Emergent microscale structural properties of crystalline materials have been puzzling scientist since the dawn of modern solid state physics. The microstructure of crystalline materials is affected by disorder: topological defects such as vacancies and grain boundaries can fundamentally change both the electronic and structural properties of materials. The microstructure is determined by the manufacturing process, the most famous being solidification from melt. Understanding the solidification process can be used to produce materials with specific properties in a controlled way. Classical density functional theory (CDFT) and its computationally more efficient counterpart, the phase field crystal (PFC) model, have emerged as efficient tools for studying microscopic crystalline properties of materials at diffusive time scales, avoiding the unnecessary short time scale of thermal vibrations. In this thesis we further develop the PFC methodology. First, we use the DFT and PFC methods to calculate the free energy of the solid–liquid boundary of the well-known Yukawa system. In the second part – the main body of the work – we develop fast dynamics for the PFC framework. The last part is dedicated to computational work: we propose an efficient numerical scheme for solving the dynamics of the PFC amplitude system. Developing fast dynamics tackles an old problem of diffusive dynamical systems. The presence of collective vibrations of atoms is characteristic of metallic materials. In principle all the dynamical theories that describe elasticity of materials should also include these vibrations. However, diffusive dynamics are unable to describe such vibrations. To this end, we propose two approaches. In the first approach the elastic excitations that create these vibrations are explicitly equilibrated. In the second approach we develop a hydrodynamic theory for the PFC framework based on physical conservation laws. In both cases we demonstrate the viability and the importance of the approach. The latter theory is more general and can be used to describe a larger spectrum of fast phenomena such as advective mass transport. The theories developed in this thesis allow studying previously inaccessible problems such as fast solidification. In addition they should produce better understanding of many problems where fast dynamics are present. These include problems where relaxation of elastic excitations is important, such as polycrystalline coarsening, and problems where mass transport is important e.g. certain type of dendritic solidification. Another advantage of the methods presented here is that the theoretical framework is general and can be extended to different systems.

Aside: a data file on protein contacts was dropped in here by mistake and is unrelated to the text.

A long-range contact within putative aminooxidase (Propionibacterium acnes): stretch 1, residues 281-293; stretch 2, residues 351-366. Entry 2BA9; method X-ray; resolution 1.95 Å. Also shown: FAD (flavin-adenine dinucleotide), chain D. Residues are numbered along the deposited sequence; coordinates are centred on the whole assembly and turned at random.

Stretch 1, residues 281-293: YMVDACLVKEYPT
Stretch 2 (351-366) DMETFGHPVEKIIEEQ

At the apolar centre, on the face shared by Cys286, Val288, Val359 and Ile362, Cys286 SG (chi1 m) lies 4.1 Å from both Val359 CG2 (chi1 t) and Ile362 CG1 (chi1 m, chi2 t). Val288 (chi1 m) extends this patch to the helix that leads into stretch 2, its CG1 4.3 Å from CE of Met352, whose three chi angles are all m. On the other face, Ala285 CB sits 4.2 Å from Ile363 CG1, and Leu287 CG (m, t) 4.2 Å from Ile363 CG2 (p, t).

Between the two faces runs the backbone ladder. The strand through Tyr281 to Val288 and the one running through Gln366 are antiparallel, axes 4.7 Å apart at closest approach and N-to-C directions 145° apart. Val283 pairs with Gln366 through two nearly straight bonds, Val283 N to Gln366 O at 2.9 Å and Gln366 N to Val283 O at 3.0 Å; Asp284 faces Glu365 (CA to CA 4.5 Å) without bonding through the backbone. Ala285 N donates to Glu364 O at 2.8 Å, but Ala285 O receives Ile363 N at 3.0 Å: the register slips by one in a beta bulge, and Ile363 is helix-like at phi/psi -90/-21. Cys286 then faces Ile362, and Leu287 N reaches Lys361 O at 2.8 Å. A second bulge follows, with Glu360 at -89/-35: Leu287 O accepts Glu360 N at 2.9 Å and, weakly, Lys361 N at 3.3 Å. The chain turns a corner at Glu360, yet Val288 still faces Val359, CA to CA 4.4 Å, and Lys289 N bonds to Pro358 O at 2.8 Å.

|Translated title of the contribution||Faasikenttäkidemallit ja nopea dynamiikka|
|Publication status||Published - 2016|
|MoE publication type||G5 Doctoral dissertation (article)|
- phase field crystal models